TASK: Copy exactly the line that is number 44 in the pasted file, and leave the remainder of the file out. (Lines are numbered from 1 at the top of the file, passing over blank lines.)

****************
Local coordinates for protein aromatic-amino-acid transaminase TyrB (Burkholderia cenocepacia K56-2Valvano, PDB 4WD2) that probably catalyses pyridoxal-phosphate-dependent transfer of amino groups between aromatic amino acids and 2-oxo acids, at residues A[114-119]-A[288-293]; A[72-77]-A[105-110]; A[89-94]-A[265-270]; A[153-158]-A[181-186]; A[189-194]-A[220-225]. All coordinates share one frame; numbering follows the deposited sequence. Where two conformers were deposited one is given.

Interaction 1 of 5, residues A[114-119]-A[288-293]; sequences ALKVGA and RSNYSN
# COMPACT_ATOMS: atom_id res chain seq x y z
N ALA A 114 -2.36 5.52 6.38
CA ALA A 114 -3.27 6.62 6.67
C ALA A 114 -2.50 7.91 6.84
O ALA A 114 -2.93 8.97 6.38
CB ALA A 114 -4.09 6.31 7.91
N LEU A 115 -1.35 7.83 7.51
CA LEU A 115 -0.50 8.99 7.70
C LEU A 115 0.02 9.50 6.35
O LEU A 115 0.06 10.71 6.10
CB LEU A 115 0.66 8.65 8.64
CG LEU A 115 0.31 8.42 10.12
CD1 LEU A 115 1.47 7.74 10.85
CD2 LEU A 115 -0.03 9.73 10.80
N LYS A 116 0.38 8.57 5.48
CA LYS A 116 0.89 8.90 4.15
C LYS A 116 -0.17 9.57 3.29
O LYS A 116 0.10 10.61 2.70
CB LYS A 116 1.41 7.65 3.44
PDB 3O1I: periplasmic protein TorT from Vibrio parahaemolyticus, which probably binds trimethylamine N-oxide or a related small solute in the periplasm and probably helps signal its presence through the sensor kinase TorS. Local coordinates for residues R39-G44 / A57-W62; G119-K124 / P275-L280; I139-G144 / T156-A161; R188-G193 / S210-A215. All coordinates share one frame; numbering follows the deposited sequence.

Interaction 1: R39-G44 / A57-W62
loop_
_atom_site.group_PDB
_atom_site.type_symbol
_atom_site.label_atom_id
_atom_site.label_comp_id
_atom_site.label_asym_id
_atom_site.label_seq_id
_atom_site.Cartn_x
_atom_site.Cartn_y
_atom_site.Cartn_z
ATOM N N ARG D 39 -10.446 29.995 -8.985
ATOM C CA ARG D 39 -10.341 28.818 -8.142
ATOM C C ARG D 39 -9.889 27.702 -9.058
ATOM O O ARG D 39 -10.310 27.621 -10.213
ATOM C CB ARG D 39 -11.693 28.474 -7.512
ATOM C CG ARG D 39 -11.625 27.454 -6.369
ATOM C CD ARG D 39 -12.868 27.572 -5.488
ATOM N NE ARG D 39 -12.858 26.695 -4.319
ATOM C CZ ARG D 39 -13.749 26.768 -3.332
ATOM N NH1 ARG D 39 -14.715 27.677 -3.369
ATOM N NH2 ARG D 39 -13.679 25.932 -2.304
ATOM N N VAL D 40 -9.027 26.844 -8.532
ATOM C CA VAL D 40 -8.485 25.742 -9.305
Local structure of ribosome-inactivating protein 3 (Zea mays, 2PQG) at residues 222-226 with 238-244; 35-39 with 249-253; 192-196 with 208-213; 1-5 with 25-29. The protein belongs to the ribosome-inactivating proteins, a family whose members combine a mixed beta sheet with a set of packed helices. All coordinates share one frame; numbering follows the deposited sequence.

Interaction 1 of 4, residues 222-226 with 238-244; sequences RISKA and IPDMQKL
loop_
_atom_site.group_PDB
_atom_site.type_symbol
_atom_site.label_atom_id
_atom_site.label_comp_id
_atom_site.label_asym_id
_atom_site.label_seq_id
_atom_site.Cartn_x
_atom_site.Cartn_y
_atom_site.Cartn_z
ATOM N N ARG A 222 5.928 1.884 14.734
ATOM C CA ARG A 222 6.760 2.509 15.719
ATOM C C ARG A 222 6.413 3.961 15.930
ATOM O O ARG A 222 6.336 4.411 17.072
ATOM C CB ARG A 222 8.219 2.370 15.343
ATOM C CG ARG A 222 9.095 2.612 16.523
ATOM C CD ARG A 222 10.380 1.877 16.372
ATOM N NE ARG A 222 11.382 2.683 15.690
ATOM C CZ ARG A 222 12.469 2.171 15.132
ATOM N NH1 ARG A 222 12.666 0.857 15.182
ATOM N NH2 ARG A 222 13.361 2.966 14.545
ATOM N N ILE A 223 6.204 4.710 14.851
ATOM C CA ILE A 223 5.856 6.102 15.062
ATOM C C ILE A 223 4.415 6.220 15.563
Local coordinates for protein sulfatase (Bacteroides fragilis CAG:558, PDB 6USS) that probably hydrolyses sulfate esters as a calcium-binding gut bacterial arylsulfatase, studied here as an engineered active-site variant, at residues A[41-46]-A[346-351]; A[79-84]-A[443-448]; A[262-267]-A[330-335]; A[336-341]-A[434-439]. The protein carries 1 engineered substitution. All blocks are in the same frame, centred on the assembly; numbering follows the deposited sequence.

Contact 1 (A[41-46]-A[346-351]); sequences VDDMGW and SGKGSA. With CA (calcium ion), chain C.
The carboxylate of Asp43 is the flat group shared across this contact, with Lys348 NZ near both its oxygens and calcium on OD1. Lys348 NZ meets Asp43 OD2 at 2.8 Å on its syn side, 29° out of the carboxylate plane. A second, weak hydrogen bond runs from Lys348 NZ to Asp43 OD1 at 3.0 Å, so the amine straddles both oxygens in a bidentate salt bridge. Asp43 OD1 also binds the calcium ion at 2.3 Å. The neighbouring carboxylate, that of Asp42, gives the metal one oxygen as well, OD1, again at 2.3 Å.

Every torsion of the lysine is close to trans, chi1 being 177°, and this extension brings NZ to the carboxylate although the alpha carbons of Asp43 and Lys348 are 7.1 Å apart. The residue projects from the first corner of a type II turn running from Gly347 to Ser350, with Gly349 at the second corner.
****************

ATOM N NH2 ARG D 39 -13.679 25.932 -2.304